So with so much of the city's prosperity depending on the different uses of the sea over the centuries,  it's no surprise that one of its biggest old churches is Santa Maria del Mar. It's dominated by soaring gothic columns, relatively austere with the usual Spanish baroquery confined to side chapels, and just a few painted ceiling bosses, some striking stained glass and the (relatively discreetly placed) votive candles to add a bit of colour.

And it also has a maritime museum. There are some video animations to tell you the stories of various developments in sea transport, illustrating the models and artefacts on display, and a fair range of different types of boat, but apart from the replica of the admiral's galley from the Battle of Lepanto, and this modern replica of a real nineteenth-century attempt at a submarine (apparently it did work), it's a little underwhelming.

Saturday 15 August 2015

Here's the saw-tooth crest that gives Montserrat its name. Originally it must have seemed a remote and difficult place to access, high up on a steep mountain. But it seems to have been venerated since pre-Christian times, and - this being Catholic Catalonia - acquired its statue of the Madonna very early (and a claim to be yet another home for the Holy Grail, it seems), so it has a long history of visits from the devout, which explains the impressive basilica beside the monastery.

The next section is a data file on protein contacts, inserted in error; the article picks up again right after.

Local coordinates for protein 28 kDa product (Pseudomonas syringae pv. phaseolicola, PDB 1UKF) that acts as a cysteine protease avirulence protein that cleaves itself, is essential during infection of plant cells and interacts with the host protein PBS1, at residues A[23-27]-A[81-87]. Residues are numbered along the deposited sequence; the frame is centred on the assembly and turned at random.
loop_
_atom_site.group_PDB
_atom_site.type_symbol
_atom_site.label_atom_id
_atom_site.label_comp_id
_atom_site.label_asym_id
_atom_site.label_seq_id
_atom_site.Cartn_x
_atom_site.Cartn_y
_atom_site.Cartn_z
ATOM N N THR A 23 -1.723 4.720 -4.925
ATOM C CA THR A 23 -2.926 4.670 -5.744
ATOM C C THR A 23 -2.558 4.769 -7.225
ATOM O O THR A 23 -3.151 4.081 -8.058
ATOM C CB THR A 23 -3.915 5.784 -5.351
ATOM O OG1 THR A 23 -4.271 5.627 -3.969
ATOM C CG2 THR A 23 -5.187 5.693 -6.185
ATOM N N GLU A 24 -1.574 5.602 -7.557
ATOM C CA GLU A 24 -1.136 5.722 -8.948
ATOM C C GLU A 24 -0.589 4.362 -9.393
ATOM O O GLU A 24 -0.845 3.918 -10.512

Nowadays roads, rack railway and cable car bring up thousands of tourists to admire the views and gawp at the basilica, complete with the associated cafeterias, gift shops and so on.

But it doesn't actually take much exploring to find a path round the other side of the mountain, well away from the crush and the car-parks.

This one is lined with various signs and memorials from the many different parishes each with their own prayers to Mary.

Other paths also lead away to various points of interest, and include memorials to different local saints and heroes.  One such was the Catalan cellist Casals - and if you enlarge the photo and squint, you might just see the tiny image of some people climbing the peak above (sooner them than me).

Thursday 13 August 2015

Palau de la Musica

It's a useful reminder that anything old-fashioned was once the latest thing - when you're told that in Barcelona "Modernisme" doesn't mean the 20th century enjoyment of angles, discords and machinery, but rather what we know as 19th century Art Nouveau, all swirls and curves, flowers, greenery and all things natural.

In Barcelona, Gaudi is the most evident name, but his contemporary Lluis Domenech i Montaner wasn't to be outdone, as can be seen in the exuberance of his Palau de la Musica. Bach glowers down from amid florid tiling on the balconies, a stained class sunburst ceiling and large side windows flood the concert hall with daylight, the stage is framed by busts of a local composer and inspirer of choral societies (complete with burgeoning sculpted forest) on the one side, and on the other, what is claimed to be Beethoven (but looks to me like Wagner, at that time the latest thing), and a troop of Valkyries plunging down from the ceiling.

And if that weren't enough the performers on stage are watched by the figures of  sundry muses emerging from the ceramic sound-reflecting wall.